Amaryllis, as understood by Mr. Dryander and Mr. Ker, contains those Liliaceous plants which have an hexaploid irregular flower, and six declinate filaments inserted into the mouth of the tube, and unequal either in proportion or direction. The numerous species comprised under this definition being very different from each other in habit, Mr. Herbert has divided them into several other genera, which he calls Coburgia, Leopoldia, Galatea (afterwards Nerine), and Lycoris. His Amaryllis has flat seeds; Coburgia round seeds; Leopoldia the same seeds as Coburgia, and the outer segments of the flower completely united to the tube; Nerine radiating segments to the flower, which is divided down to the ovarium, stamens forming a cup by their dilated bases, and round or angular seeds; Lycoris a simple fimbriated stigma, and seeds supposed to be roundish. A difference between the stamens of Leopoldia, Coburgia, and Amaryllis, is mentioned by Mr. Herbert, which we have in vain sought to discover. Amaryllis purpurea is transferred to Cyrtanthus, and the species of Amaryllis with great fleshy seeds to Crinum.

Now there is a rule for forming genera which has been admirably prescribed by Linnaeus, that "Genus dabit characterem, et non character genus;" a rule which is perpetually quoted, but too often neglected; on which nevertheless all the principles of generic discrimination absolutely depend. In fact, it is the only test by which the value of the characters can be ascertained with precision. On this principle, if it can be shown that the plants combined into genera by the differences indicated above are not alike in habit, but, on the contrary, extremely dissimilar; and that others with a very similar habit are disunited, it will follow that the distinction upon which they have been divided or combined must be considered modi and not formae, if we may use that expression; and consequently of importance for distinguishing species, but not genera. How far this may really be the case, we will now proceed to inquire.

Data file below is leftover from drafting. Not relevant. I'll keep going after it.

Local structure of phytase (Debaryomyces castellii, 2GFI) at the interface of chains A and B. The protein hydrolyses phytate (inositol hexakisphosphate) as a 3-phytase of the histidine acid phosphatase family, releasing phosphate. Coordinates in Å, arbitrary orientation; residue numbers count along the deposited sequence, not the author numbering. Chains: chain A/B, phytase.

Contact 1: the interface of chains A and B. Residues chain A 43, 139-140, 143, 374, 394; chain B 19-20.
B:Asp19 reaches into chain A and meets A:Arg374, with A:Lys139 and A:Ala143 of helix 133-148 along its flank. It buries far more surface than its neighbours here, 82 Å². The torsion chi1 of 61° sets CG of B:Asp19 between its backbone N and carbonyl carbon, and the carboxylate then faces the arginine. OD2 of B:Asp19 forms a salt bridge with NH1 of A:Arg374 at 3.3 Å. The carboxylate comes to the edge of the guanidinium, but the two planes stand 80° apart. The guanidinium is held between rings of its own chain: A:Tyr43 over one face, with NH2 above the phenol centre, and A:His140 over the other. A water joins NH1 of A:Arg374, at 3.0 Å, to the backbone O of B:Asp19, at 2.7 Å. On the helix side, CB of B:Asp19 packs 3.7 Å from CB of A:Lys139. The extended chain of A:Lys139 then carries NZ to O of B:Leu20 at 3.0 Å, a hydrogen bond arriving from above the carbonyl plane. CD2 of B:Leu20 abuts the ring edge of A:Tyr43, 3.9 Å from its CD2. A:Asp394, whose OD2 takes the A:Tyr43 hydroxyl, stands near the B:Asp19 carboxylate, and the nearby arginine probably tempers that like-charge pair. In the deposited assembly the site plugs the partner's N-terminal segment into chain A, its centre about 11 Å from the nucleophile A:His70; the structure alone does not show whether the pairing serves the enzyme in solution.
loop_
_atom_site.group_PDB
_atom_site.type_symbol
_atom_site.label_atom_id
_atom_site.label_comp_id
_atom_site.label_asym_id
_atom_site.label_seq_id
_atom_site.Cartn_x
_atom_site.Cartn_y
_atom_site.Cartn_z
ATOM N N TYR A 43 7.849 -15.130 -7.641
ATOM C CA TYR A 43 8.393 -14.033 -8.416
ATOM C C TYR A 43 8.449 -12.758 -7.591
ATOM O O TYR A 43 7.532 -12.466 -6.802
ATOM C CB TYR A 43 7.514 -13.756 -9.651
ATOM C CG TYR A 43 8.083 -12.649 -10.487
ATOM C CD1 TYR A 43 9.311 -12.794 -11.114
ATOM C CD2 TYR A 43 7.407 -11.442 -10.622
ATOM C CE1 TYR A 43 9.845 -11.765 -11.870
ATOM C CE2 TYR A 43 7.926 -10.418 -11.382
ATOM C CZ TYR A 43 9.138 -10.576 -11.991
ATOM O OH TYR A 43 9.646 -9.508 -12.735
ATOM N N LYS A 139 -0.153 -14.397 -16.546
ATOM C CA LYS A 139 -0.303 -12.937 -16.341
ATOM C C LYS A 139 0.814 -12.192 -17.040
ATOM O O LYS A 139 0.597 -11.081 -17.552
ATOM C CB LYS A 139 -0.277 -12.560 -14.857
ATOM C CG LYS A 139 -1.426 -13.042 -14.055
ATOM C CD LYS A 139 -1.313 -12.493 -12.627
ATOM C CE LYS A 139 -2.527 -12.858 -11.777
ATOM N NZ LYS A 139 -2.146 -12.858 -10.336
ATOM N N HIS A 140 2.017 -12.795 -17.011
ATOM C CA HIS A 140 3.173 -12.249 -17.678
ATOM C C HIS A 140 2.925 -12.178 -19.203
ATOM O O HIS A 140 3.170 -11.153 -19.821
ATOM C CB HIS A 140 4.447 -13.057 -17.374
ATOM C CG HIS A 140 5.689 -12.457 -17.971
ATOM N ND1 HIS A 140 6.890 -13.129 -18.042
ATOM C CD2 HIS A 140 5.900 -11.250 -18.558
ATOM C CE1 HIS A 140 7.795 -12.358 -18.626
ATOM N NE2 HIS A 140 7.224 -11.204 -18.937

In Amaryllis are included all the South American species with the habit of equestris; that is to say, with an upright spatha and divaricating flowers. So far, therefore, the genus is natural and perhaps good; But unfortunately, A. reticulata, which has nearly all the artificial characters of Coburgia, exhibits precisely the same habit, and is moreover a native of the same country, notwithstanding Mr. Herbert's ingenious conjecture to the contrary. It is said however to form a genus of itself (Leopoldia), which would in some measure be an answer to this objection, if it really had any characters to distinguish it from Coburgia: this however not being the case it destroys not only its own genus, but Coburgia, too. Under the latter title are comprised A. blanda and Belladonna, with Brunsvigia multiflora! and Josephinae!!; plants even more unlike each other than Cyrtanthus obliquus and A. purpurea, which are referred to one genus on equally insufficient grounds. Nerine we feel willing to adopt, because we think it a very natural group; Lycoris also is possibly separated with propriety; but we have never had an opportunity of examining any species of it alive.

We do not wish it to be understood, from any thing which may have been said, that we are averse to the division of Amaryllis into several genera. On the contrary, it is, probably, necessary that some further alteration should be made to it; but on very different principles from those just examined. Of these we may perhaps have an opportunity of speaking at some future time. Our limits will not allow us to enlarge upon the subject at present, further than to add that the fleshy-seeded Amaryllides referred to Crinum by Mr. H., have not been removed from the former genus with more reason than the other plants of which we have been speaking; Crinum being more nearly related to Pancratium than to Amaryllis.